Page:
The business case for an East Midlands Freeport, potentially supporting more than 25,000 jobs, has been submitted to government.
The East Midlands Freeport Board’s outline case for the plans suggests it could boost the region’s economy of £8.4 billion across 25 years.
And it says a further 30,000 indirect jobs could come off the back of the project, helping to improve locally-based supply chains and energise the region’s economy.
Chancellor Rishi Sunak gave his backing for the Freeport along with seven others around the UK at the spring budget.
Freeport sites would get streamlined planning rules, tax reliefs and business rates reliefs, and allow businesses to import and export while avoiding tariffs and reducing red tape.
The region’s scheme would take in three sites: East Midlands Airport and the industrial sites around it; the Ratcliffe on Soar power station site, which is a due to be redeveloped after closing in 2025; and the 5.2 million sq ft East Midlands Intermodal Park near the Toyota plant in Derbyshire.
The airport is second to only Heathrow in the UK when it comes to handling cargo, while the 700 acre Segro logistics park next door is already partially filled, with its own rail interchange and easy access to the M1.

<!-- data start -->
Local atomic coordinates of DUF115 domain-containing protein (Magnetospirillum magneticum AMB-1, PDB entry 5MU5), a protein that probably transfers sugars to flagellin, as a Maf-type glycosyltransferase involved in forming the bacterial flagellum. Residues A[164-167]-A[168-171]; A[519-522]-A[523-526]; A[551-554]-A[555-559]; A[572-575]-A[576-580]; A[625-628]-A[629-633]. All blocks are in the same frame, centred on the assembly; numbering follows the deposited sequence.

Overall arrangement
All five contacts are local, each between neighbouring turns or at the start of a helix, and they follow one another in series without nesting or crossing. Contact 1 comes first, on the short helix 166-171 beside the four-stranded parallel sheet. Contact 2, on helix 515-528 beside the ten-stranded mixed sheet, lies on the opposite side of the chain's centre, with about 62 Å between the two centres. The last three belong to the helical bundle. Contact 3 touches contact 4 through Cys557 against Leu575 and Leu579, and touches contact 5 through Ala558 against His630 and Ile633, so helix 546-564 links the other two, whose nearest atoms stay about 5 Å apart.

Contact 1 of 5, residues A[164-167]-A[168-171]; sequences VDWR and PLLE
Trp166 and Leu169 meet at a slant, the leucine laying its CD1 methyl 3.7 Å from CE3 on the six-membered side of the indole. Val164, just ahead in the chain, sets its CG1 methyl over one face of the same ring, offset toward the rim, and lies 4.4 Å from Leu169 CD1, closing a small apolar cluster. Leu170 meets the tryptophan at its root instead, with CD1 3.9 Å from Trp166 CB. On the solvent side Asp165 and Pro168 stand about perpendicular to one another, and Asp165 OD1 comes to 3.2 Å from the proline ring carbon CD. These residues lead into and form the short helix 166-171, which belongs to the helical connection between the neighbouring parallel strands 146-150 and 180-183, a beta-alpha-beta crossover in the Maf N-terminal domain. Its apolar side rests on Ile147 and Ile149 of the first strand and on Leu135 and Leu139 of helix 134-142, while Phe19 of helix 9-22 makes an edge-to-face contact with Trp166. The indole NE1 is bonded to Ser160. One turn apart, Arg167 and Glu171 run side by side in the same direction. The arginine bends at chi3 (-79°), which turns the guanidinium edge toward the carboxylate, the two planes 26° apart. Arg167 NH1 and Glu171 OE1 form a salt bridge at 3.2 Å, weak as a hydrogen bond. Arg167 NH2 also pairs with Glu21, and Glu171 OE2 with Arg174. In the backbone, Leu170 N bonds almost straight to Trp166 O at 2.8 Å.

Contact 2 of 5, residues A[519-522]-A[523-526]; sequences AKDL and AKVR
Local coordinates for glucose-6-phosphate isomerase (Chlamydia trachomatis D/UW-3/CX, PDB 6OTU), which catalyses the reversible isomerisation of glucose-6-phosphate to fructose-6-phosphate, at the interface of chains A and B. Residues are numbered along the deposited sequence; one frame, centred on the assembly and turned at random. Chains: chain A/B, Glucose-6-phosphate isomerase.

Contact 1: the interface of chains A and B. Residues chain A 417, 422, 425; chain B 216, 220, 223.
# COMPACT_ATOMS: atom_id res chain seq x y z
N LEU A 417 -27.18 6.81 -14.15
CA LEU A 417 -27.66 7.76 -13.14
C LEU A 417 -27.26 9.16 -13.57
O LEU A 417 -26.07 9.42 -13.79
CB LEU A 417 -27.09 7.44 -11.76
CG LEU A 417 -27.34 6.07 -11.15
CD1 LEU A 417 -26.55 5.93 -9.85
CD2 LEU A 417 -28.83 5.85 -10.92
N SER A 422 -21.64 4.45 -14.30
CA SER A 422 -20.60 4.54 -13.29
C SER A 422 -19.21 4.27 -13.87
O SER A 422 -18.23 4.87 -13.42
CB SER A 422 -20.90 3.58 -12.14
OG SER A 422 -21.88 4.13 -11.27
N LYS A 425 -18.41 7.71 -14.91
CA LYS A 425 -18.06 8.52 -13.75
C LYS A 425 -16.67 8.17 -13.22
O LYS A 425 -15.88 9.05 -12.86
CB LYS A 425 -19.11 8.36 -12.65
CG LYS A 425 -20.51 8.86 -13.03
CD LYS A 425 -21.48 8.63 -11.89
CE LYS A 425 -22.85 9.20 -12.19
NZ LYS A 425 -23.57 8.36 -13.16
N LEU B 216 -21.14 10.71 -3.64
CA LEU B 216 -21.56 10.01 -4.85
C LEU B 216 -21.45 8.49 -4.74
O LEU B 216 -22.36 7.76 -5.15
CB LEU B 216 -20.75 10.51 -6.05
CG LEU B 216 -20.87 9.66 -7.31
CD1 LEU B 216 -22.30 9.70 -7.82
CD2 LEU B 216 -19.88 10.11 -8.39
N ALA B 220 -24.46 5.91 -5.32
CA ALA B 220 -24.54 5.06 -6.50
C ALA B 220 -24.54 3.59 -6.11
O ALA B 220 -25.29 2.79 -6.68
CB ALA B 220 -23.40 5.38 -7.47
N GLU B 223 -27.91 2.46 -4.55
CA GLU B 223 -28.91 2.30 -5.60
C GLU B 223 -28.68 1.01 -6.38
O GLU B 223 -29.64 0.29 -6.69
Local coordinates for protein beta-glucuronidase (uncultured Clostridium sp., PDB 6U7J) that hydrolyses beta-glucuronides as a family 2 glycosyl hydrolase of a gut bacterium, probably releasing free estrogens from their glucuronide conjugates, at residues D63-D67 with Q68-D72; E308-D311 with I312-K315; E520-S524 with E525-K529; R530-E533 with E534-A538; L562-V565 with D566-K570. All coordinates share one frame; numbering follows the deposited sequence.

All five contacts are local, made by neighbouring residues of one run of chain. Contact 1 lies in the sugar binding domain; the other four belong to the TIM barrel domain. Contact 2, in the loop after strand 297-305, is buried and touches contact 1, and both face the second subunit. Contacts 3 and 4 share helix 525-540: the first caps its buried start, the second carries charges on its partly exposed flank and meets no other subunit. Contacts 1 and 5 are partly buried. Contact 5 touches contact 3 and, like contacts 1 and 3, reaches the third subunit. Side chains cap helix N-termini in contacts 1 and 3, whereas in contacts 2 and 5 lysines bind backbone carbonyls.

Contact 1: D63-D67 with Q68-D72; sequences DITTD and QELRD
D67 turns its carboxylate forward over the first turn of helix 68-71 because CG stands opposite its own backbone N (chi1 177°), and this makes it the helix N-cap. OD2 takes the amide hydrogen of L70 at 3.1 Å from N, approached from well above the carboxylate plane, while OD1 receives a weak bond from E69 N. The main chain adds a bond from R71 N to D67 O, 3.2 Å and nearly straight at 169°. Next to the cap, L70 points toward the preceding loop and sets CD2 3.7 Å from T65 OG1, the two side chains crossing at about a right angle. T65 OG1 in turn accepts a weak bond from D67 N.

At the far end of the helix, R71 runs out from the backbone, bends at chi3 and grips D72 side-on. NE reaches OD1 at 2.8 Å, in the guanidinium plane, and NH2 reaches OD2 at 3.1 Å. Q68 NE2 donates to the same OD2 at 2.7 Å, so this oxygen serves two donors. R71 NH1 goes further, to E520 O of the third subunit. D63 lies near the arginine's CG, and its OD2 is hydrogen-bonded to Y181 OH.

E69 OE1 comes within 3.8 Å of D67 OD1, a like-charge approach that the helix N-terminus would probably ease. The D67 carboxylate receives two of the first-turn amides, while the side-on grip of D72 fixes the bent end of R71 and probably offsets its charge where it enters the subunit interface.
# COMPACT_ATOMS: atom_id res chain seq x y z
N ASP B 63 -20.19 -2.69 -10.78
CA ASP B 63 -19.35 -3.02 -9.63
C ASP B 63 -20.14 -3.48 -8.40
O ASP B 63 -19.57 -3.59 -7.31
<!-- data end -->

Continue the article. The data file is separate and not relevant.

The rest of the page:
Meanwhile, plans to replace the power station at Ratcliffe on Soar, with a zero-carbon technology and energy hub, now include a bid for the world’s first nuclear fusion power station.
And the intermodal park near Toyota will have its own rail freight Interchange and could eventually provide space for up to 6,000 new jobs.
Scott Knowles, chief executive of East Midlands Chamber said it was exciting to see the plans for the Freeport move forward.
He said: “Our region already has fantastic national and international trading links – something highlighted during the pandemic – and freeport status means we can cement our role at the centre of Britain’s post-Brexit global trading relationship.
“We are in a unique position as the only inland freeport among the 10 designated zones, which is testament to East Midlands Airport’s reputation as the country’s most important mover of international freight and the catalyst for the explosive growth we’ve witnessed in our region’s logistics sector in recent years.
“This free trade zone, which will have a focus on innovation, low carbon and trade, signals the direction of travel for the East Midlands economy – giving investors something tangible to back in order to deliver the inward investment and jobs that will enable growth.
“For our workforce, it will provide much-needed new opportunities for high-skilled, well-paid and more productive jobs.”
The East Midlands Freeport Board includes representatives of councils from across the region, plus universities and local enterprise Partnerships and has been backed by Conservative and Labour MPs.
The public-private sector partnership would see more than £2 billion invested into the region initially.